Tezuka also explored social issues such as sexual education for young people through manga series such as Apollo’s Song (1970), Yakeppachi’s Maria (1970) and Marvelous Melmo (1970-72). He crafted, out of nothing, the sub-genre of “medical thriller” with manga series such as Black Jack (1973-83). He also added significantly to that of “historical super-natural thriller” with the samurai period piece Dororo (1967-69).
In 1961, Tezuka entered the animation industry in Japan by founding the production company Mushi Productions as a rival of Toei Animation. He first began innovating the industry with the broadcast of the animated version of Astro Boy in 1963; this series would create the first successful model for animation production in Japan and would also be the first Japanese animation dubbed into English for an American audience. Other series were subsequently translated to animation, including Jungle Emperor(1965-66), the first Japanese animated series produced in full colour. His other works include Princess Knight(1967-68), Undersea Super-train: Marine Express (1979), Bagi, the Monster of Mighty Nature (1984), and numerous original animation videos and animated pilots. Tezuka stepped down as acting director of Mushi Productions in 1968 and founded a new animation studio, Tezuka Productions, and continued experimenting with animation late into his life.
Over the course of his career, Tezuka also delved into animation for more adult audiences with his animated films, such as A Thousand and One Nights (1969) as well as award-winning experimental animated shorts, such as Jumping (1984). In fact, he was still working on animated projects, such as the unfinished The Legend of the Forest (1987) right up to his death, and re-imaginings of his works, such as the popular Metropolis (2001) have survived him and continue to this very day.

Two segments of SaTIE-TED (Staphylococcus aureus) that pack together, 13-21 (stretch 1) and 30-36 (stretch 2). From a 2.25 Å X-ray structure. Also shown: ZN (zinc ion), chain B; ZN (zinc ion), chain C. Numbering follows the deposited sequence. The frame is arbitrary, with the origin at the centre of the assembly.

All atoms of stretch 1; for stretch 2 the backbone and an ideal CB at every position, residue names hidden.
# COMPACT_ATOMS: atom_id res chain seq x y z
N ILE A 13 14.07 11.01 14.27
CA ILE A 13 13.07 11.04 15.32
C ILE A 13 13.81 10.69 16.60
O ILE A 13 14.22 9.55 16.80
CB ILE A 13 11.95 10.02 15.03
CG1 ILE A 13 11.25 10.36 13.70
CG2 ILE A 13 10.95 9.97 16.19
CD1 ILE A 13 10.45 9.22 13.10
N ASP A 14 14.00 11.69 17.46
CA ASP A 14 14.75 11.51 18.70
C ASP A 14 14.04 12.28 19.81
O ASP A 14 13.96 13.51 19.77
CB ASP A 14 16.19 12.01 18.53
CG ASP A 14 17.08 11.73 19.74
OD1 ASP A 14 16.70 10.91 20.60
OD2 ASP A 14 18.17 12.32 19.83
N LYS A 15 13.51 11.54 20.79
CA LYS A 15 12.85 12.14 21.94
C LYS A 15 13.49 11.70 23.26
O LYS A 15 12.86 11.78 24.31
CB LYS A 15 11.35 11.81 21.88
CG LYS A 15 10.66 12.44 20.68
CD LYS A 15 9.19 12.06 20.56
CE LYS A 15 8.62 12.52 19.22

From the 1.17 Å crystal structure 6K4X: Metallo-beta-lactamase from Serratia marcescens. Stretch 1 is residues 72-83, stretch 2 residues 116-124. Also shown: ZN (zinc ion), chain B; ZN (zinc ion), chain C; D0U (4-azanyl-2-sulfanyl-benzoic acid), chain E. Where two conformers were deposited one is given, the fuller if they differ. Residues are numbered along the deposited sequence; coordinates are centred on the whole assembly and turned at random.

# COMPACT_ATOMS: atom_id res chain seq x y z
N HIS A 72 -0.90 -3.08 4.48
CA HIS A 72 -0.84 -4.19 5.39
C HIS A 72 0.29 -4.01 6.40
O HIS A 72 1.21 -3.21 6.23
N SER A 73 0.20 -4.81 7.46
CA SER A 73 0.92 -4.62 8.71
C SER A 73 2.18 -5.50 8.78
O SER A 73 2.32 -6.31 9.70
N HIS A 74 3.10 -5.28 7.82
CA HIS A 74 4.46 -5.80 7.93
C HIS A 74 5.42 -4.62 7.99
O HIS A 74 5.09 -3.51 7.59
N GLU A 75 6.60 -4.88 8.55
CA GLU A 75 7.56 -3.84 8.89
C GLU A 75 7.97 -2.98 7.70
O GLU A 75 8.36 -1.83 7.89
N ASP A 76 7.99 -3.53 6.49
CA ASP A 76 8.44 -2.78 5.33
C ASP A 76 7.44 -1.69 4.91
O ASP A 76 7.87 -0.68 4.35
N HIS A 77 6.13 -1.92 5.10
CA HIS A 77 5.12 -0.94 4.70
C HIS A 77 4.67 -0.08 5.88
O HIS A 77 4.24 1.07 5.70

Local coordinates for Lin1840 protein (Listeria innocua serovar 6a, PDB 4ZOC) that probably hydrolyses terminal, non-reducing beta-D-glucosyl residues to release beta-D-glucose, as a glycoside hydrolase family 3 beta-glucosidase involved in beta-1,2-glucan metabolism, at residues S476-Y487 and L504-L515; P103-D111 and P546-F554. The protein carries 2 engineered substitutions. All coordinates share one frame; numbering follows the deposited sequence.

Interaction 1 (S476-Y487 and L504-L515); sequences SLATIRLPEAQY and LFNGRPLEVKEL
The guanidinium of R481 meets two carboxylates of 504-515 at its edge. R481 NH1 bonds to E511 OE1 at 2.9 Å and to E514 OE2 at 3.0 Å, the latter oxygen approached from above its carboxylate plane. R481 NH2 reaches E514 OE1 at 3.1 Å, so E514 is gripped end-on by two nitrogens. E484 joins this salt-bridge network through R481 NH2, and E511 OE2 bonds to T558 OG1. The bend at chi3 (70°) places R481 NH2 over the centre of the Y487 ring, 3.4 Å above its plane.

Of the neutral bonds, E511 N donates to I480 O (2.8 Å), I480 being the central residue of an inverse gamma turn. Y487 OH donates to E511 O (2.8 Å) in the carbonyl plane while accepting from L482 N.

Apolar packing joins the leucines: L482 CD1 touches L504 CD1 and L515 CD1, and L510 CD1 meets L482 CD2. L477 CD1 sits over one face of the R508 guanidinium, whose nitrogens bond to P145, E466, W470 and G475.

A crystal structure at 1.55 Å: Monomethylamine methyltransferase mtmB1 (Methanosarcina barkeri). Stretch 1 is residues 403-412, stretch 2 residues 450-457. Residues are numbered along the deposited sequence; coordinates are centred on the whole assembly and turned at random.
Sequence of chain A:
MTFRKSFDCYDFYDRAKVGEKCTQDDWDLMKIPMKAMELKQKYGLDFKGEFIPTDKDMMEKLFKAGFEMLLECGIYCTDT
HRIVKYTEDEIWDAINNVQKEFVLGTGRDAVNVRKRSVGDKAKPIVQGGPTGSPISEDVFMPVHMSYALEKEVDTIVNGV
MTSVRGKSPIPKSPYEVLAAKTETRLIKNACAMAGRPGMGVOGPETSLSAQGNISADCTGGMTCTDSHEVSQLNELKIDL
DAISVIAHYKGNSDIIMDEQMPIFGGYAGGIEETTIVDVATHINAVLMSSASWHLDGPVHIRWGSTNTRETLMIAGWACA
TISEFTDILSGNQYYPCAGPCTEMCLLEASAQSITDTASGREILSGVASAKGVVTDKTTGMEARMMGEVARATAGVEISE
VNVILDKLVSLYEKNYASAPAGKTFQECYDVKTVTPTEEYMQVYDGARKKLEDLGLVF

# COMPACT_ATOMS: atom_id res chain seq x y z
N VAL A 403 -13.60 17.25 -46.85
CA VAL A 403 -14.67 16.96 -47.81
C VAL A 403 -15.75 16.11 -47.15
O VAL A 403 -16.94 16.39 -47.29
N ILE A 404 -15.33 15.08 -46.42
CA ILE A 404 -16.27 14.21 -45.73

Although Osamu Tezuka got his beginnings as a manga artist, in some ways it can be seen as a means to an end – and that being animation. Tezuka himself has been famously quoted as saying that while the manga was his “wife”, the animation was his “mistress”, and one that he simply could not stop himself from returning to.
Tezuka is known for his imaginative stories and stylized Japanese adaptations of western literature. Tezuka's "cinematic" page layouts were influenced by Milt Gross' early graphic novel He Done Her Wrong. He read this book as a child, and its style characterized many manga artists who followed in Tezuka's footsteps. His work, like that of other manga creators, was sometimes gritty and violent. His style of cinematic action translated into his unprecedented use of action in his manga illustrations, a technique that became a fundamental part of manga storytelling.
He invented the distinctive "large eyes" style of Japanese animation, drawing inspiration from Western cartoons and animated films of the time such as Betty Boop, Mickey Mouse, and other Disney movies.
Tezuka's enduring theme that of the preciousness of life formed the core of all of his work. He pioneered a great cultural asset with enduring passion in his work and consistent view of the future and lived out his entire life tirelessly pursuing his efforts. He was pivotal and a huge inspiration for all manga artists that came after him.